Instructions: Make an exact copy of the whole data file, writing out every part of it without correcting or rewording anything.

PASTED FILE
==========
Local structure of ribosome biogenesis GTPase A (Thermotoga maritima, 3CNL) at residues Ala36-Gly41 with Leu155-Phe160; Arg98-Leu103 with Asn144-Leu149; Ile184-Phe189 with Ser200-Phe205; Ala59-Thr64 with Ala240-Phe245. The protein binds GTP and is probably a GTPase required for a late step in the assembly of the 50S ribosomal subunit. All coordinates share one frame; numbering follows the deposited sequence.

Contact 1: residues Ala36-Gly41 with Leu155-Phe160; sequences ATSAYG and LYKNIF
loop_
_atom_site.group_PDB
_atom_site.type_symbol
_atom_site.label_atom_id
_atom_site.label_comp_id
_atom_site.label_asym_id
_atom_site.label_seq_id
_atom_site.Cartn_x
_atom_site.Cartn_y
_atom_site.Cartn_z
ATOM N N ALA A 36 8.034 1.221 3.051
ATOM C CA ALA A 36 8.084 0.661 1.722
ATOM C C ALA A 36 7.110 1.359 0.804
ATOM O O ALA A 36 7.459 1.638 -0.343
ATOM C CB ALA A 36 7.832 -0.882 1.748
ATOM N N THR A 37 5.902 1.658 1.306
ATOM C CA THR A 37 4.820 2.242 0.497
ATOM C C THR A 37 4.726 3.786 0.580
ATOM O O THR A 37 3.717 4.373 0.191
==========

Local structure of ribosome biogenesis GTPase A (Thermotoga maritima, 3CNL) at residues Ala36-Gly41 with Leu155-Phe160; Arg98-Leu103 with Asn144-Leu149; Ile184-Phe189 with Ser200-Phe205; Ala59-Thr64 with Ala240-Phe245. The protein binds GTP and is probably a GTPase required for a late step in the assembly of the 50S ribosomal subunit. All coordinates share one frame; numbering follows the deposited sequence.

Contact 1: residues Ala36-Gly41 with Leu155-Phe160; sequences ATSAYG and LYKNIF
loop_
_atom_site.group_PDB
_atom_site.type_symbol
_atom_site.label_atom_id
_atom_site.label_comp_id
_atom_site.label_asym_id
_atom_site.label_seq_id
_atom_site.Cartn_x
_atom_site.Cartn_y
_atom_site.Cartn_z
ATOM N N ALA A 36 8.034 1.221 3.051
ATOM C CA ALA A 36 8.084 0.661 1.722
ATOM C C ALA A 36 7.110 1.359 0.804
ATOM O O ALA A 36 7.459 1.638 -0.343
ATOM C CB ALA A 36 7.832 -0.882 1.748
ATOM N N THR A 37 5.902 1.658 1.306
ATOM C CA THR A 37 4.820 2.242 0.497
ATOM C C THR A 37 4.726 3.786 0.580
ATOM O O THR A 37 3.717 4.373 0.191